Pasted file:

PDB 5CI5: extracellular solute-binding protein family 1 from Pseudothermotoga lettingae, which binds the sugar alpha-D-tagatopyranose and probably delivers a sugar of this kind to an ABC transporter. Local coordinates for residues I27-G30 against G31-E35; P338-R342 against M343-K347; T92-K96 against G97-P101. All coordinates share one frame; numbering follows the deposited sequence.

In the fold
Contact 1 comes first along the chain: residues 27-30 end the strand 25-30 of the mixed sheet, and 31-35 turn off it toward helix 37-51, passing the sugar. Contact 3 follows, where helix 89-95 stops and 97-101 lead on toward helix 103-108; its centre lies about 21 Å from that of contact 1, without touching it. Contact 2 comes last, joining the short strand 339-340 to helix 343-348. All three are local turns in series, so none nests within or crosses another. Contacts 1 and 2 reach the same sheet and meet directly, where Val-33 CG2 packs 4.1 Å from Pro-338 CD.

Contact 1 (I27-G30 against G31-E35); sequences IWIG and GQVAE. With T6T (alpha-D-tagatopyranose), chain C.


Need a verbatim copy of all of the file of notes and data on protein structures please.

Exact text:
PDB 5CI5: extracellular solute-binding protein family 1 from Pseudothermotoga lettingae, which binds the sugar alpha-D-tagatopyranose and probably delivers a sugar of this kind to an ABC transporter. Local coordinates for residues I27-G30 against G31-E35; P338-R342 against M343-K347; T92-K96 against G97-P101. All coordinates share one frame; numbering follows the deposited sequence.

In the fold
Contact 1 comes first along the chain: residues 27-30 end the strand 25-30 of the mixed sheet, and 31-35 turn off it toward helix 37-51, passing the sugar. Contact 3 follows, where helix 89-95 stops and 97-101 lead on toward helix 103-108; its centre lies about 21 Å from that of contact 1, without touching it. Contact 2 comes last, joining the short strand 339-340 to helix 343-348. All three are local turns in series, so none nests within or crosses another. Contacts 1 and 2 reach the same sheet and meet directly, where Val-33 CG2 packs 4.1 Å from Pro-338 CD.

Contact 1 (I27-G30 against G31-E35); sequences IWIG and GQVAE. With T6T (alpha-D-tagatopyranose), chain C.